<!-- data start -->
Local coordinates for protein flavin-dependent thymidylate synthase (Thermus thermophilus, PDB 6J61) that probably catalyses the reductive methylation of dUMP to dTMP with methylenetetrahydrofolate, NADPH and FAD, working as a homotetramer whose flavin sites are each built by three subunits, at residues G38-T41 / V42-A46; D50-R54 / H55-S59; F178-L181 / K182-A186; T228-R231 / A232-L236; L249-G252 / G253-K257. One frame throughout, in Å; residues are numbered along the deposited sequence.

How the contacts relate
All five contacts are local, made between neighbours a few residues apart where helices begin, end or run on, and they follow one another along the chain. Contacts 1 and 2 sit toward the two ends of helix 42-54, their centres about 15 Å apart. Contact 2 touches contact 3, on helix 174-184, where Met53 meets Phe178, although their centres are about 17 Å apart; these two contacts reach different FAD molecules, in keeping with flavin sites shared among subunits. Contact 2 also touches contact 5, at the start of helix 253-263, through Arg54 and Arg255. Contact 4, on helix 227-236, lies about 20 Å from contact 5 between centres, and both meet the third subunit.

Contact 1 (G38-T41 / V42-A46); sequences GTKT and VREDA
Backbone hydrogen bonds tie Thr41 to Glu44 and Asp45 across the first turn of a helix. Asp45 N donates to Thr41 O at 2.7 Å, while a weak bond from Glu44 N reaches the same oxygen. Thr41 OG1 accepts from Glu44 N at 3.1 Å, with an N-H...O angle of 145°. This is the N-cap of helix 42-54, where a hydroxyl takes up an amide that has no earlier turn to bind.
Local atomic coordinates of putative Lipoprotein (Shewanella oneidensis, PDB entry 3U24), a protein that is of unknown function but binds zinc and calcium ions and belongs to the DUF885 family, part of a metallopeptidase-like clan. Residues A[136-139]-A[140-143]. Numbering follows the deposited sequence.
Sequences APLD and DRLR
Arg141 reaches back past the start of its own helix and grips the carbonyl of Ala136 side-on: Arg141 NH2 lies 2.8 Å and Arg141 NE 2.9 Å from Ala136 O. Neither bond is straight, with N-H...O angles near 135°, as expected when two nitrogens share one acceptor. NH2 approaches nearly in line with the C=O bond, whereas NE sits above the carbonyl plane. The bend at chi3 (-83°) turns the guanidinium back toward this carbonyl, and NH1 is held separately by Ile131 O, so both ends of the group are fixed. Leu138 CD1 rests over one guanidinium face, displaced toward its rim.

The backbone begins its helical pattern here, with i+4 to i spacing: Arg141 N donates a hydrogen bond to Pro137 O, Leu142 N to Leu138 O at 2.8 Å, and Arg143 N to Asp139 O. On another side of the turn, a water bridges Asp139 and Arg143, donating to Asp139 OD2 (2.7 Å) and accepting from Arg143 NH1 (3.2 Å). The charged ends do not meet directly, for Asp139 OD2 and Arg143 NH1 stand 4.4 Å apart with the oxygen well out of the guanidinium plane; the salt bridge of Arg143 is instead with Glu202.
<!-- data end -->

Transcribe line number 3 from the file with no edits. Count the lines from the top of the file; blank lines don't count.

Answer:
All five contacts are local, made between neighbours a few residues apart where helices begin, end or run on, and they follow one another along the chain. Contacts 1 and 2 sit toward the two ends of helix 42-54, their centres about 15 Å apart. Contact 2 touches contact 3, on helix 174-184, where Met53 meets Phe178, although their centres are about 17 Å apart; these two contacts reach different FAD molecules, in keeping with flavin sites shared among subunits. Contact 2 also touches contact 5, at the start of helix 253-263, through Arg54 and Arg255. Contact 4, on helix 227-236, lies about 20 Å from contact 5 between centres, and both meet the third subunit.